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Missionary Spotlight – Ugandan children in crisis

March 2004 | by Stephen Dunning

 

Ongoing violence by rebels in the north of Uganda is having a devastating effect on the population, especially on the children.

The rebel organisation known cynically as ‘the Lord’s Resistance Army’ (LRA) operates in the area around the city of Gulu.

In 17 years of violence, 25,000 children have been abducted, and thousands of others killed.

 

Child slaves

 

Children — some as young as nine years old — are being kidnapped at the rate of around ten each day. They are being used as slaves, boy soldiers and, in the case of girls, for sex.

Doug Nichols recently wrote, ‘This morning as the sun rose over Gulu, a city of 50,000 residents in northern Uganda, I watched from the roof of the guesthouse where my wife and I are staying, as approximately 4,000 children filed by, walking sleepily back to their villages, some as far as 12 miles.

‘These are some of the 20,000 children, from toddlers to seventeen-year-olds, who come to the city nightly to sleep in supposed safety on the streets, on hospital grounds, or in badly deteriorated school rooms and hastily built warehouse-type shelters.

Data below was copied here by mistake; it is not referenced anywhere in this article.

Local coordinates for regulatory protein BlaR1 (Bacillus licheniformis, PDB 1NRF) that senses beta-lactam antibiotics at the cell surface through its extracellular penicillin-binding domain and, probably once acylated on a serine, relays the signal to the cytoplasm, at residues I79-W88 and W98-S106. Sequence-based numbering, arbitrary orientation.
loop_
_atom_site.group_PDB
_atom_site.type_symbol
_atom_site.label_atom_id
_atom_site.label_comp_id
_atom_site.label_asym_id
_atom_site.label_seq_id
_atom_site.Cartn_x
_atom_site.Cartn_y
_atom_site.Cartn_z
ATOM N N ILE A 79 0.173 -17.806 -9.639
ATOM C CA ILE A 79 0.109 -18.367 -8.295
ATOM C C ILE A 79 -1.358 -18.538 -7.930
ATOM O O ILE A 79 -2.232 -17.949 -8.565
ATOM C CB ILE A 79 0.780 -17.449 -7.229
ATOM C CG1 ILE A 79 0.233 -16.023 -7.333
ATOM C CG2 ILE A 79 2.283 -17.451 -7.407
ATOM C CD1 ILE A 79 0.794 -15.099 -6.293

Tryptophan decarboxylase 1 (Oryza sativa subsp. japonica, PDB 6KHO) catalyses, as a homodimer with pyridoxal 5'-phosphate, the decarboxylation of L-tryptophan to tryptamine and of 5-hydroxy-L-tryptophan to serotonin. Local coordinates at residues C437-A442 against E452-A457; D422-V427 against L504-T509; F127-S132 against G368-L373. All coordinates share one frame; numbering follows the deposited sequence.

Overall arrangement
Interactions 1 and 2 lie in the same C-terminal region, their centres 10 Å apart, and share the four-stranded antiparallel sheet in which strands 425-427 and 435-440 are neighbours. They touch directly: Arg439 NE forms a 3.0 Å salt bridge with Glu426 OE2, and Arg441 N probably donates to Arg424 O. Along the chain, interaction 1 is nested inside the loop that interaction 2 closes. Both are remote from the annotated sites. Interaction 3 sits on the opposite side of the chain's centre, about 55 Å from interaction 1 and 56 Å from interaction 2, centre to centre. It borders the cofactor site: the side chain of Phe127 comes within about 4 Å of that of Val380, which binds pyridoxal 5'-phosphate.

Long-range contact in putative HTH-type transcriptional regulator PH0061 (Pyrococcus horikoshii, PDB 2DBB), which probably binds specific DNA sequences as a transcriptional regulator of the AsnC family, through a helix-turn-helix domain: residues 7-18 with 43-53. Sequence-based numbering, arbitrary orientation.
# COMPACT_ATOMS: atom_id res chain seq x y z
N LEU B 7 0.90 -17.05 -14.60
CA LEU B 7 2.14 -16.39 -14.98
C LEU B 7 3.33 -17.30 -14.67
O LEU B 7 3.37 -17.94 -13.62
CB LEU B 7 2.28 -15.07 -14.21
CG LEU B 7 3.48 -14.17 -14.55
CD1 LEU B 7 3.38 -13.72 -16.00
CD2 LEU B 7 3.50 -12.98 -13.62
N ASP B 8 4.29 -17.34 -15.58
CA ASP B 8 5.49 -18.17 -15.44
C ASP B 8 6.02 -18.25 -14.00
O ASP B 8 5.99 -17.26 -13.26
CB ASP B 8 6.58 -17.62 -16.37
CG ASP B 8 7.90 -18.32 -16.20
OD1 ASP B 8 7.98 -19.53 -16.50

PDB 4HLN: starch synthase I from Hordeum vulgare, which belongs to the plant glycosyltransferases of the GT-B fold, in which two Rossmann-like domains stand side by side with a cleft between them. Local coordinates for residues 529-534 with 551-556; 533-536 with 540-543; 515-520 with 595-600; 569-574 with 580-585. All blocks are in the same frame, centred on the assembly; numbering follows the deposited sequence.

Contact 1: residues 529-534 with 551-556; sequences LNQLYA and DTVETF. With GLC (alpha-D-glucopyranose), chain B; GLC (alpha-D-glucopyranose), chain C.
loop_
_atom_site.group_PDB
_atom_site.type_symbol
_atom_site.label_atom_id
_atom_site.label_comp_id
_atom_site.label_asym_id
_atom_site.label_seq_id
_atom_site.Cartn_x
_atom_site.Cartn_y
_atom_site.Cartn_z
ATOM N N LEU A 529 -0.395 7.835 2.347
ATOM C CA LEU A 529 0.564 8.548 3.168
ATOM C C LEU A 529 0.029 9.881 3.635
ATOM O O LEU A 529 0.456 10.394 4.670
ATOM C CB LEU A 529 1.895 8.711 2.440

‘They come to Gulu to try to escape the killing and kidnapping by the demonic, blasphemous terrorist rebel group, the Lord’s Resistance Army (LRA), headed by former Catholic lay leader, Joseph Kony.

‘Over the last 17 years Kony has slaughtered thousands of Catholics and Protestants in northern Uganda and abducted 25,000 children!’

Material help

 

Missionaries Jerry and Candis Bingham, of Action International Ministries, moved to Gulu and are ministering to children affected by the war.

They are working with other evangelical agencies, local churches and, where possible, the regional government.

Local pastors in Gulu have been helped in reaching the needs of a town that grew in population from 50,000 to 230,000 due to people being resettled in the area.

The town is surrounded by 33 displaced people’s camps, which continue to be a target for rebel attacks.

A free medical clinic has been held, and in January there was a camp for 1,000 children — and another for children disabled or maimed through rebel atrocities.

Gospel opportunities

 

There have been many opportunities for the gospel while meeting these material needs. In June 2003, an event involving morning and evening Bible teaching and sports activities reached hundreds of these traumatised children. Many, including ex-rebels, have made professions of faith.

At Christmas, Action International provided food and clothes for 3,000 children, together with 60,000 gospel tracts and an evangelistic Christmas party — designed to provide food, share the gospel and give gifts to the children.

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Uganda